#6 – I used to think that sex is no big deal and should enjoyed as much as possible with as many people as possible, but I’ve been renewed in my mind to understand that sex is sacred and is to be enjoyed within God’s bounds only.

#7 – I used to think that revenge is sweet, but I’ve been renewed in my mind to understand that vengeance is the Lord’s; He will repay.

#8 – I used to think that life is full of randomness, chance, and meaninglessness, but I’ve been renewed in my mind to understand that God is working everything after the counsel of His will so that everything is according to His plan and has a purpose.

#9 – I used to think that success in life is measured by the amount of money, power, and prestige one could gain, but I’ve been renewed in my mind to understand that success in life is measured by how faithful to God one is.

#10 – I used to think that we should eat, drink, and be merry for tomorrow we’ll die, but I’ve been renewed in my mind to understand that life is to be lived with an eternal perspective, knowing that physical death is the end of no one and that we’ll all stand before God in judgment in the age to come.

“Don’t ever change,”?  No thanks!  I pray we won’t ever stop changing until we become fully conformed to Jesus Christ through the renewing of our minds!!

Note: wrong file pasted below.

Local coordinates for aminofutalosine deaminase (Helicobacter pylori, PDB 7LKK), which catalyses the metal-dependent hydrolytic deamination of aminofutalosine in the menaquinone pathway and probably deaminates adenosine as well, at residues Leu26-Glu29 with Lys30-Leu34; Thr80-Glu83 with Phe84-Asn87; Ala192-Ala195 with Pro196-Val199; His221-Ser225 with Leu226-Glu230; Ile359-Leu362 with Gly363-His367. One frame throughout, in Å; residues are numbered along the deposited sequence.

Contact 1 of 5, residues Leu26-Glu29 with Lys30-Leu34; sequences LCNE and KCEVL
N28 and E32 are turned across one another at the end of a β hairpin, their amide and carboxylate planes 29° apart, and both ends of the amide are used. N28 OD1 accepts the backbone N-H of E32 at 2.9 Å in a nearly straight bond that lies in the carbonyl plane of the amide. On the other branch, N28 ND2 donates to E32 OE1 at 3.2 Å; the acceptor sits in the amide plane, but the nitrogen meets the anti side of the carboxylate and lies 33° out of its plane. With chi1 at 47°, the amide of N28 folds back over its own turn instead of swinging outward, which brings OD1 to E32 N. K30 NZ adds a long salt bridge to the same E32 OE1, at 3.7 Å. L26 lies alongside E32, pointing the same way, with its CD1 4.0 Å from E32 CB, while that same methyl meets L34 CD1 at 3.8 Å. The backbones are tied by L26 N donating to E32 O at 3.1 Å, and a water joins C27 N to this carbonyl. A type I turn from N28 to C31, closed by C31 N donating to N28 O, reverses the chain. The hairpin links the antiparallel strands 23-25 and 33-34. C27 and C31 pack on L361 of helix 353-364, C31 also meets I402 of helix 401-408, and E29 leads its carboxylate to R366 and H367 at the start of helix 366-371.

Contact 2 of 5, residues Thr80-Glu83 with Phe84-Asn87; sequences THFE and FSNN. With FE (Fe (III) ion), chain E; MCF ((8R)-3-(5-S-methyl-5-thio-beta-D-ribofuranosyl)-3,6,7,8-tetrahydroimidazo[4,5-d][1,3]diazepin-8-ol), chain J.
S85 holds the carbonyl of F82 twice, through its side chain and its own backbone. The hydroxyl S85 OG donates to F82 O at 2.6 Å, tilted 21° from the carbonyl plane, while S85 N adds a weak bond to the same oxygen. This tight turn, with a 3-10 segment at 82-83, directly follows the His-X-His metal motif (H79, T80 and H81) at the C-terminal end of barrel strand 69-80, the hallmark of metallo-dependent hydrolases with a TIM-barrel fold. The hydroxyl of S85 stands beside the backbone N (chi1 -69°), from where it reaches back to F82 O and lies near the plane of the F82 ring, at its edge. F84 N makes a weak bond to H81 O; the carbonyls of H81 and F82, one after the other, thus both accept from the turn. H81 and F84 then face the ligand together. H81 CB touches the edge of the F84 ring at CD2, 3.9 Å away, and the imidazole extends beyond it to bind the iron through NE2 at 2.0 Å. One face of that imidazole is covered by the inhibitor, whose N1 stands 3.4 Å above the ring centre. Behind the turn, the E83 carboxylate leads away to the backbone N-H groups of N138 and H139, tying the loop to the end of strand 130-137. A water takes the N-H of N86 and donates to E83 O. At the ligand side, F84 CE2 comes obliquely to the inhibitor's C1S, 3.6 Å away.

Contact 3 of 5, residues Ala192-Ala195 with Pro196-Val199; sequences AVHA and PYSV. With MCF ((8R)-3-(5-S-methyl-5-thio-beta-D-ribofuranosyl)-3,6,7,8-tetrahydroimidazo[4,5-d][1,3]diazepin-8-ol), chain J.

Now it’s your turn to respond. What are the major ways that God has renewed your mind?  Have I missed the Bible on any of my shifts in thinking?

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Calvinist Coexistence, Bob Hadley Says “No!”

Bob HadleyMost folks outside of Westside Baptist Church in Daytona Beach, FL, where Bob Hadley pastors, probably don’t know who Bob Hadley is. That’s not a put down because most folks outside of West Main Baptist Church in Alexandria, TN, where I pastor, don’t know who Ben Simpson is. Bob Hadley and I are like the great majority of pastors in the world: we pour our lives out before the Lord to our congregations, serving faithfully in relative obscurity.

Nevertheless, the internet in general and the blog world in particular have given avenues for men like Hadley and myself to voice our opinions to wider audiences. Bob is a frequent commenter on several of the prominent Southern Baptist blogs and even writes for three of his own—SBC and Calvinism, Transformed Theology, and SBC Issues. It is Bob’s recent article at SBC Issues that warrants response.